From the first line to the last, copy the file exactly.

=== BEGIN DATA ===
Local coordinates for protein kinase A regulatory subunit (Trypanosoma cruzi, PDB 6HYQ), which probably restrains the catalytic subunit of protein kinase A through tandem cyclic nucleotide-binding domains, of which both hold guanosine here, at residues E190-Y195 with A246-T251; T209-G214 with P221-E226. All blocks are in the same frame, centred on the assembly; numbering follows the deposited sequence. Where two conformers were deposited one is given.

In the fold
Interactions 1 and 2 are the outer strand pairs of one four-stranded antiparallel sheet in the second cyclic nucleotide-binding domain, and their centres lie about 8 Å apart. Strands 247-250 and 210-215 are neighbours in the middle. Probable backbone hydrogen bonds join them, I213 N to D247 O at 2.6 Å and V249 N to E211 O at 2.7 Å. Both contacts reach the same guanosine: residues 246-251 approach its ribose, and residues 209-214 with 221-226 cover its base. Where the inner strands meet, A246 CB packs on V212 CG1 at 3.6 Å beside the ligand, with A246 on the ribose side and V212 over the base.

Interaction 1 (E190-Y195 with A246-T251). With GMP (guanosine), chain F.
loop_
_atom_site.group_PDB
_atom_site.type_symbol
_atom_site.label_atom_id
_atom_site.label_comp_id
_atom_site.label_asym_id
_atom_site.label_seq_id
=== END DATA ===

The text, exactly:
Local coordinates for protein kinase A regulatory subunit (Trypanosoma cruzi, PDB 6HYQ), which probably restrains the catalytic subunit of protein kinase A through tandem cyclic nucleotide-binding domains, of which both hold guanosine here, at residues E190-Y195 with A246-T251; T209-G214 with P221-E226. All blocks are in the same frame, centred on the assembly; numbering follows the deposited sequence. Where two conformers were deposited one is given.

In the fold
Interactions 1 and 2 are the outer strand pairs of one four-stranded antiparallel sheet in the second cyclic nucleotide-binding domain, and their centres lie about 8 Å apart. Strands 247-250 and 210-215 are neighbours in the middle. Probable backbone hydrogen bonds join them, I213 N to D247 O at 2.6 Å and V249 N to E211 O at 2.7 Å. Both contacts reach the same guanosine: residues 246-251 approach its ribose, and residues 209-214 with 221-226 cover its base. Where the inner strands meet, A246 CB packs on V212 CG1 at 3.6 Å beside the ligand, with A246 on the ribose side and V212 over the base.

Interaction 1 (E190-Y195 with A246-T251). With GMP (guanosine), chain F.
loop_
_atom_site.group_PDB
_atom_site.type_symbol
_atom_site.label_atom_id
_atom_site.label_comp_id
_atom_site.label_asym_id
_atom_site.label_seq_id